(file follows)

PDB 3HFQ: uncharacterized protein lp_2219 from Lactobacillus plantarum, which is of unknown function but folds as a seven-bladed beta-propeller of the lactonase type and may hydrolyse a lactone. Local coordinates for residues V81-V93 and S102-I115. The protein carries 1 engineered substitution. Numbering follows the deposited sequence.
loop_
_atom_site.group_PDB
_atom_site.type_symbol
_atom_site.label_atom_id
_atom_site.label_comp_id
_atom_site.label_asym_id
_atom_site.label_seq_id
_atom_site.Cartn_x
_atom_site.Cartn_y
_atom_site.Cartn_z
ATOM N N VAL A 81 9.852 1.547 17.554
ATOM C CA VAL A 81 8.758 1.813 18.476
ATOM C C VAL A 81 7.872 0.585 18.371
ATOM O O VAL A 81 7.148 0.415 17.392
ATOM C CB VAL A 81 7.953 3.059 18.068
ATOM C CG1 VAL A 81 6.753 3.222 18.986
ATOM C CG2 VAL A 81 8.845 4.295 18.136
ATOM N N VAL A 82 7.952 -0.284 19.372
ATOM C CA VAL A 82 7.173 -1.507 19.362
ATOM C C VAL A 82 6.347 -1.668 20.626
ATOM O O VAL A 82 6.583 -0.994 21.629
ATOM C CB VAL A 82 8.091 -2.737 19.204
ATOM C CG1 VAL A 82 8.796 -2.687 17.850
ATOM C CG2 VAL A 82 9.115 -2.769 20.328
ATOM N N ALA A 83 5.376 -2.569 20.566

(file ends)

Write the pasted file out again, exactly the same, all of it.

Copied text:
PDB 3HFQ: uncharacterized protein lp_2219 from Lactobacillus plantarum, which is of unknown function but folds as a seven-bladed beta-propeller of the lactonase type and may hydrolyse a lactone. Local coordinates for residues V81-V93 and S102-I115. The protein carries 1 engineered substitution. Numbering follows the deposited sequence.
loop_
_atom_site.group_PDB
_atom_site.type_symbol
_atom_site.label_atom_id
_atom_site.label_comp_id
_atom_site.label_asym_id
_atom_site.label_seq_id
_atom_site.Cartn_x
_atom_site.Cartn_y
_atom_site.Cartn_z
ATOM N N VAL A 81 9.852 1.547 17.554
ATOM C CA VAL A 81 8.758 1.813 18.476
ATOM C C VAL A 81 7.872 0.585 18.371
ATOM O O VAL A 81 7.148 0.415 17.392
ATOM C CB VAL A 81 7.953 3.059 18.068
ATOM C CG1 VAL A 81 6.753 3.222 18.986
ATOM C CG2 VAL A 81 8.845 4.295 18.136
ATOM N N VAL A 82 7.952 -0.284 19.372
ATOM C CA VAL A 82 7.173 -1.507 19.362
ATOM C C VAL A 82 6.347 -1.668 20.626
ATOM O O VAL A 82 6.583 -0.994 21.629
ATOM C CB VAL A 82 8.091 -2.737 19.204
ATOM C CG1 VAL A 82 8.796 -2.687 17.850
ATOM C CG2 VAL A 82 9.115 -2.769 20.328
ATOM N N ALA A 83 5.376 -2.569 20.566